Lawrence grants tenure to seven faculty members

Bridget Donnelly

The Lawrence board of trustees
recently granted tenure
to seven members of the faculty.
The newly tenured professors
include Associate Professor
of Anthropology Mark Jenike,
Associate Professor of Physics
Megan Pickett, Assistant Professor
of Education Robert Williams,
and Assistant Professors in the
Conservatory Andrew Mast, Julie
McQuinn, Phillip Swan, and Mark
Provost and Dean of the
Faculty David Burrows described
the tenure process as an intermediate
step in a process beginning
with the initial recruitment of a
professor and continuing throughout
the duration of that faculty
member’s career.
Burrows said that the tenure
process itself, however, is particularly
important, as it ensures
the enduring success of Lawrence
through “bringing together strong
students and excellent faculty.”
Professors hired into tenuretrack
positions undergo a reappointment
review, headed by the
tenure committee, in their third
year of hire. Candidates then generally
stand for tenure in their
sixth year at Lawrence, though this
may occur earlier if the faculty
member holds previous experience.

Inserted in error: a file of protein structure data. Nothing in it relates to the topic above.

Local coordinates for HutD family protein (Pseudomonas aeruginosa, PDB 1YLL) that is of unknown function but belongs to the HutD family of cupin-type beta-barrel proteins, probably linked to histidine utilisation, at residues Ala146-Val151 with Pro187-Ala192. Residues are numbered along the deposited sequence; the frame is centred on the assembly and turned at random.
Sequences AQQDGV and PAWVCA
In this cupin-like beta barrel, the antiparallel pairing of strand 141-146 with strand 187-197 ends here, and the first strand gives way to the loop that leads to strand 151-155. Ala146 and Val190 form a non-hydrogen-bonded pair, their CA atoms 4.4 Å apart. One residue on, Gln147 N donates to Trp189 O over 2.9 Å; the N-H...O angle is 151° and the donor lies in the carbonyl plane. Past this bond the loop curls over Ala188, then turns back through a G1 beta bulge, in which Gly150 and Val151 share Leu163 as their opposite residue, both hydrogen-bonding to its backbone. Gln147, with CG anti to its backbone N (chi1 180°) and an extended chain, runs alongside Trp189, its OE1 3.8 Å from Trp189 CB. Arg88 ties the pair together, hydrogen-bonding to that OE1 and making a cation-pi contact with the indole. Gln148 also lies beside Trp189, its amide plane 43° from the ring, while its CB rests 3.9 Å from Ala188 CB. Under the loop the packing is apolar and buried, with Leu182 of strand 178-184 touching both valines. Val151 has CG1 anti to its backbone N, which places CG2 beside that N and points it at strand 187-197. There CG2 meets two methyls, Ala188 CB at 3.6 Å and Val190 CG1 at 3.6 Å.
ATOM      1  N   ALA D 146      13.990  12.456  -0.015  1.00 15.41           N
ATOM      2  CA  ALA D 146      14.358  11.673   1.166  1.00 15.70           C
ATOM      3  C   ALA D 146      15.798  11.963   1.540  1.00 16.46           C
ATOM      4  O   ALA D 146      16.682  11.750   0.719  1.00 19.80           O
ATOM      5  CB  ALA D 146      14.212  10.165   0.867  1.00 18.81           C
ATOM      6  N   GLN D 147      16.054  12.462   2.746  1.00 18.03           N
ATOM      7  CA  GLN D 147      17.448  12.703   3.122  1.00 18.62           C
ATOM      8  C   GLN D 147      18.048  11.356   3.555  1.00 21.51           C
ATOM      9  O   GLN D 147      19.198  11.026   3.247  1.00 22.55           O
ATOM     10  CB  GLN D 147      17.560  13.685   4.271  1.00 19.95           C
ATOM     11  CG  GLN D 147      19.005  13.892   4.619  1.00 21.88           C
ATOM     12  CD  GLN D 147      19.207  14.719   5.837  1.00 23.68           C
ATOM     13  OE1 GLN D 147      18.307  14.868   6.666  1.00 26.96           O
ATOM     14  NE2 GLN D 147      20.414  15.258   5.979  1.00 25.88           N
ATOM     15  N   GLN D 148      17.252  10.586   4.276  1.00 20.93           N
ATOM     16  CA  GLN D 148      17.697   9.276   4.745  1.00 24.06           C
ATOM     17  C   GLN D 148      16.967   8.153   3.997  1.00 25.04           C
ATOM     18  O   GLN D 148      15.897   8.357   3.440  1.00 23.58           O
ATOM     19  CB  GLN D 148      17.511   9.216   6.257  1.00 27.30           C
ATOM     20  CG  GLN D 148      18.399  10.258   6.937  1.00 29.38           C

Pickett is one such example.
Pickett has obtained tenure for a
second time, having gone through
the process for a previous position
at Purdue University. Pickett
achieved tenure one year after her
The tenure review at Lawrence
takes into consideration three
important criteria, including service,
excellence in teaching and
active scholarship or creative
Although all three components
hold significant weight for the candidate,
the teaching aspect is crucial.
Burrows finds the particular
strength of teaching in both the
ability to engage a student and in
the “importance of learning useful
skills for the future – to be ready
for everything, for a future that
does not yet exist.”
The legacy of Lawrence as an
institution of superior learning,
according to Burrows, depends on
what he calls the “teacher-scholar
model,” in which teachers illustrate
both “how to learn and be a
life-long learner.” For this reason,
the tenure review process emphasizes
active scholarship and creative
Though Burrows said that the
Lawrence tenure committee does
not endorse the “publish or perish”
trope in its standards for
candidate evaluation, he insisted
that “active involvement as a professional”
includes publication
of research and scholarship, or
active performance in the case of
Conservatory faculty.
Burrows said these activities
are “important to ensure intellectual
and creative stimulation,
to ensure being up-to-date and to
model for students the processes
of obtaining knowledge and creating
what is new.”
The final criterion is that of
service, which includes service to
the Lawrence community as well
as to the professional community.
Lawrence encourages professors
to join committees early in their
careers and to collaborate on projects
with other faculty members,
both within and outside of their
home departments.
Professional involvement outside
of Lawrence is also important.
For example, Pickett served on
NASA committees and Swan will
serve as guest conductor this week
for the TAISM High School Choral
Festival in Muscat, Oman.
Once a candidate stands for